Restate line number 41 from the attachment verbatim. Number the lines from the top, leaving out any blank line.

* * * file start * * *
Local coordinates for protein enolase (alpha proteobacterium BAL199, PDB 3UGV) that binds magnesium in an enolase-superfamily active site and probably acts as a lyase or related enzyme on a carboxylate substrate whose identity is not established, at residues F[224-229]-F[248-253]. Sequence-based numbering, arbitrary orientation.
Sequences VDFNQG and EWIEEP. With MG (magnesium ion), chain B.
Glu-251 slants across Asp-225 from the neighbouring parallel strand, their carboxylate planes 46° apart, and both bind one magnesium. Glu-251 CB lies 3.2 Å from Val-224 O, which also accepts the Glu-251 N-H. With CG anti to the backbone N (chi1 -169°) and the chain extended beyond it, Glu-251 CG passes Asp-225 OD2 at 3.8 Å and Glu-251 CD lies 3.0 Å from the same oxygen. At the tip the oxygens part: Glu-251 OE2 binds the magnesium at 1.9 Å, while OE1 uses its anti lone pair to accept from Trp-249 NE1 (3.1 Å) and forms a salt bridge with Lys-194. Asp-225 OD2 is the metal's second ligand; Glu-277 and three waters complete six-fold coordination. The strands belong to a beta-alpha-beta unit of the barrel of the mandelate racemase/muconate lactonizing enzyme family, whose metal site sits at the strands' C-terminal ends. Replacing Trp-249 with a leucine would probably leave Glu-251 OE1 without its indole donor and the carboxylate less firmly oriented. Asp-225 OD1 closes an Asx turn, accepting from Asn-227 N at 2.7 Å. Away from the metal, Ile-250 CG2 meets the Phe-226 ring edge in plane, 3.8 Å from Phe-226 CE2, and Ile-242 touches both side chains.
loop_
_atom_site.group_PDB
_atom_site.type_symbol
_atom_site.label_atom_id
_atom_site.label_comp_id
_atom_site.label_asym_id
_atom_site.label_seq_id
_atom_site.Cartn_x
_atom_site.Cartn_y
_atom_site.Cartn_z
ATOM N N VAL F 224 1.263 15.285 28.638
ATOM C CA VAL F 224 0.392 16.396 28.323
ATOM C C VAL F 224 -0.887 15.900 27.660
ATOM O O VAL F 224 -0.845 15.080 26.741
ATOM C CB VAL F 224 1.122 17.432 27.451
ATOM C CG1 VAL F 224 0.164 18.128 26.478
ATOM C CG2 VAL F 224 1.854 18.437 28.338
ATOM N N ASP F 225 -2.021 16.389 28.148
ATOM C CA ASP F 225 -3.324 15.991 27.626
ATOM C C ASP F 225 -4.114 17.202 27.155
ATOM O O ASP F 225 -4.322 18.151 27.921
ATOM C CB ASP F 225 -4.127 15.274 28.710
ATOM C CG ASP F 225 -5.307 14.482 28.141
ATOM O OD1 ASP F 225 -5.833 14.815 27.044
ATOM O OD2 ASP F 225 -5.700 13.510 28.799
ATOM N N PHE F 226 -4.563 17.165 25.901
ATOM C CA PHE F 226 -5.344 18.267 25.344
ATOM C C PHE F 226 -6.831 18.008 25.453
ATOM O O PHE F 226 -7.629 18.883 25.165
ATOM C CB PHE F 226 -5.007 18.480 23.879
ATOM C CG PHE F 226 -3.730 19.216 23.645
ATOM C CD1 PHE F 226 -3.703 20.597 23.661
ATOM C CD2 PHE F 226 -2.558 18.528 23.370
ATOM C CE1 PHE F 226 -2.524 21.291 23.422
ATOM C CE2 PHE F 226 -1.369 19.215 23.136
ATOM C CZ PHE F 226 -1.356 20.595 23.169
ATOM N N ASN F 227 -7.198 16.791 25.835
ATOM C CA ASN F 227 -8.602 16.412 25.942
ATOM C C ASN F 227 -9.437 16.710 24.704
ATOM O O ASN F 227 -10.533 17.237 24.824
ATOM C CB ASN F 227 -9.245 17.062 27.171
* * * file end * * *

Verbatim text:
ATOM C CA ASN F 227 -8.602 16.412 25.942